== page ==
A Pot of Yellow Chrysanthemums

She poked her right lobe with a one-inch wide, thin 14 karat gold hoop, unconsciously slamming the shiny wood grain box closed. Bending down to grab her black patent heels, she stopped herself from almost knocking the sliding closet door off its track. A last look in the mirror reflected the obvious.


Ruby checked the contents of her black leather bag again. Will she be late? Yes. No. Yes! Then there’s time to put away last night’s dishes: an octagonal off-white dinner plate well known for its Braille-like white design; a Waterford wineglass, a Colleen, in voice and pattern; and the generic mug silently sermonizing about the rewards of friendship, which she had sipped from while finishing up the last few pages of Love Story into the early morning hours.


Now, standing in front of the bay window, looking over the withering brown lawn, her nostrils flared like the horse who came in last the week before at Belmont. She looked down at her nails. Red polish overlapped the cuticles and she picked at them until the last unwanted piece landed onto the beige carpet, leaving behind a small splattering of plastic blood at her feet. She glanced at her watch then walked into the kitchen and stared down at the microwave until it gained a minute. There was a clock in the bedroom striking the hour early.


“I could use a cigarette right about now,” she thought out loud. But she didn’t smoke, anymore, only when she was – – well, hardly ever “still, I sure could use one now.” Her usually wide-open blue eyes squinted as she glanced over at a small picture frame resting on the coffee table.  She walked over and picked it up.  She quickly put it back down, accidentally scratching the highly polished surface.  She looked at her watch again. “Not yet,” she encouraged herself, “not yet.”


She went from room to room straightening up crooked cushions, dusting dirty spaces, and picking up at least ten pieces of assorted colors of lint from the beige carpeting throughout the house.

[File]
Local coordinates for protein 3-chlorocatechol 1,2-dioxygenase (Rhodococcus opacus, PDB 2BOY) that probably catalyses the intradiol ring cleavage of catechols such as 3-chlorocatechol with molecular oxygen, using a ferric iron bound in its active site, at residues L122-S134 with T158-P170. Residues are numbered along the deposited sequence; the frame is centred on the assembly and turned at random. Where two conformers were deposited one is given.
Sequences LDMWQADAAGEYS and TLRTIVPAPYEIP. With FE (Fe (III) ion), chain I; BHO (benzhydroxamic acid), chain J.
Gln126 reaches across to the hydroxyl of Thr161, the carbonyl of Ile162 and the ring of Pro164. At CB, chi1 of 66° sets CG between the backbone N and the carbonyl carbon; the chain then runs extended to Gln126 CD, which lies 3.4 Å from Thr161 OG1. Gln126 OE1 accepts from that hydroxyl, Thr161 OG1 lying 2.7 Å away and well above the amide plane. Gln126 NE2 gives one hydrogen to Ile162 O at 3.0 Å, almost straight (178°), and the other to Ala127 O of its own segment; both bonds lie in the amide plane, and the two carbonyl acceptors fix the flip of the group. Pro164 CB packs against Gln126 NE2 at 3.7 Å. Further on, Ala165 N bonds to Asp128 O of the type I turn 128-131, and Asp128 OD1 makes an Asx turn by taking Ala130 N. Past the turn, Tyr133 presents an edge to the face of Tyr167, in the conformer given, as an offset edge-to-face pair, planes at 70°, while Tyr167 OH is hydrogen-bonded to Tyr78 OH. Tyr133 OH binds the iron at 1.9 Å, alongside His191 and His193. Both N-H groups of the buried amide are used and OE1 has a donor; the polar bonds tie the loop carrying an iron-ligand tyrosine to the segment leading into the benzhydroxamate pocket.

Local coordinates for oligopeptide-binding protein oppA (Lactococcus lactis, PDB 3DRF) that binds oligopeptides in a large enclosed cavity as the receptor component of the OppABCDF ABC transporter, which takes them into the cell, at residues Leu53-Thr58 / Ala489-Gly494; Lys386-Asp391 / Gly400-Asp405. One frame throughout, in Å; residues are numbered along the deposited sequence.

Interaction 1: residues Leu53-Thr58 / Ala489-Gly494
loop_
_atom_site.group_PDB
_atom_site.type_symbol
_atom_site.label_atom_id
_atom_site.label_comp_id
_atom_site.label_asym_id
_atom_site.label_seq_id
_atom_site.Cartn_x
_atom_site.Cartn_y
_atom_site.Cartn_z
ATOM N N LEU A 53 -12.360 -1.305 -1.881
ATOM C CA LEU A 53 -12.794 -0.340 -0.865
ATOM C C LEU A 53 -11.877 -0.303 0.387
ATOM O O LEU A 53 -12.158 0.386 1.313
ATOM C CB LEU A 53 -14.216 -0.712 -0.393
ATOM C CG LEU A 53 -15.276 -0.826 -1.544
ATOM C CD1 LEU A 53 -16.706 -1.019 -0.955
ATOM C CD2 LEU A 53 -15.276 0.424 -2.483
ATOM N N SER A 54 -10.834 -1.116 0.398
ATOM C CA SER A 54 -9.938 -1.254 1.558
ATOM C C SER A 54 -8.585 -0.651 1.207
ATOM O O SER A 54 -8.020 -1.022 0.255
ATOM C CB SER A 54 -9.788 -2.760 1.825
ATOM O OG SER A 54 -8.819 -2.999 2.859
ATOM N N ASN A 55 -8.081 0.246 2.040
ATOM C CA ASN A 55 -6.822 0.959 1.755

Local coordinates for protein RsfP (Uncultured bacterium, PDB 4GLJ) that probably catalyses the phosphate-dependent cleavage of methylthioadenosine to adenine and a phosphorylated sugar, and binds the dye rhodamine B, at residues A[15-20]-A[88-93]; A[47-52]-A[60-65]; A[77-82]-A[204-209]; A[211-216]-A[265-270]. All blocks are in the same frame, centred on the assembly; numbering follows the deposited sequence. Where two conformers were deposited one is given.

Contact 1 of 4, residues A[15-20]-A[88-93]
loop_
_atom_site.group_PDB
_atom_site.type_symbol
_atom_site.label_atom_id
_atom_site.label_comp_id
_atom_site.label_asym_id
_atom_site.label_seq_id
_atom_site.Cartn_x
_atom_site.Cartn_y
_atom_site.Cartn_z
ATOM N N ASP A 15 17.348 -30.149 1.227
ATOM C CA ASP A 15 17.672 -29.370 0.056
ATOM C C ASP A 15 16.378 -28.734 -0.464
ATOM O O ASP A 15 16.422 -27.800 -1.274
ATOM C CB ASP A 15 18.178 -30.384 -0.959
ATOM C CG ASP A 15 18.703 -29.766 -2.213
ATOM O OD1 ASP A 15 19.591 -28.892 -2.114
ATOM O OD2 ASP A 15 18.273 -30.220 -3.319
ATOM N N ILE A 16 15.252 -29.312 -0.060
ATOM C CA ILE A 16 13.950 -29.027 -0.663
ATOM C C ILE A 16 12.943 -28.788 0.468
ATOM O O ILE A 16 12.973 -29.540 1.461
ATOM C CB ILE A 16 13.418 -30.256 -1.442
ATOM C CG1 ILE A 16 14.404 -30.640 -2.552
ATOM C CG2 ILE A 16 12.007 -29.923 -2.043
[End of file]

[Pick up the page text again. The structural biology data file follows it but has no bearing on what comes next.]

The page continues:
He was early for a change. He didn’t know why she had been watching, looking out from behind the corner of the bay window’s beige drapes.  Several particles of dust spiraled upward, tickling her nose, captured for an instant by the sparkling of the late afternoon sun’s rays. He sat there, looking at the house.  He gripped the steering wheel with both hands yet the motor was silent.  Carefully she moved into the background, maintaining her invisibility. His knuckles glared white. Paralysis set in. He finally flexed his fingers, each crack of the knuckle resounding in the car’s silence, so loud he wondered if she could hear the racket. Inside, she took out a dust cloth and meticulously dug out several years of lint clinging to intricate corners of delicately designed dark oriental carvings hanging in the dining room, carefully shielding a red fingernail in the soft flannel. She couldn’t resist stealing a glance in the bay’s direction, but he was out of range now.  An antique clock chimed fifteen minutes past the meeting hour. She stopped abruptly and put the cloth away.


She walked back into the bedroom. She smoothed imaginary wrinkles out of the one-way glass reflection.  The red pale afternoon yellow sun peaking in the window highlighted one solitary blonde hair out of place. Quickly she pushed it back in line with the others.


“That should do it,” she said out loud.  She had finally made up her mind to tell him. “Might as well tell him,” she mumbled as she wiped away a guilty tear and moved toward the screen door. It was time. He knew it. She knew it.  The time had finally come. Her hand grabbed the cool metallic handle as she pulled hard. The door stopped short in his face.


He almost dropped the flowerpot of six yellow chrysanthemums. There they stood. Seven little faces and only one wearing the dearest smile she had ever seen.


Copyright 1984

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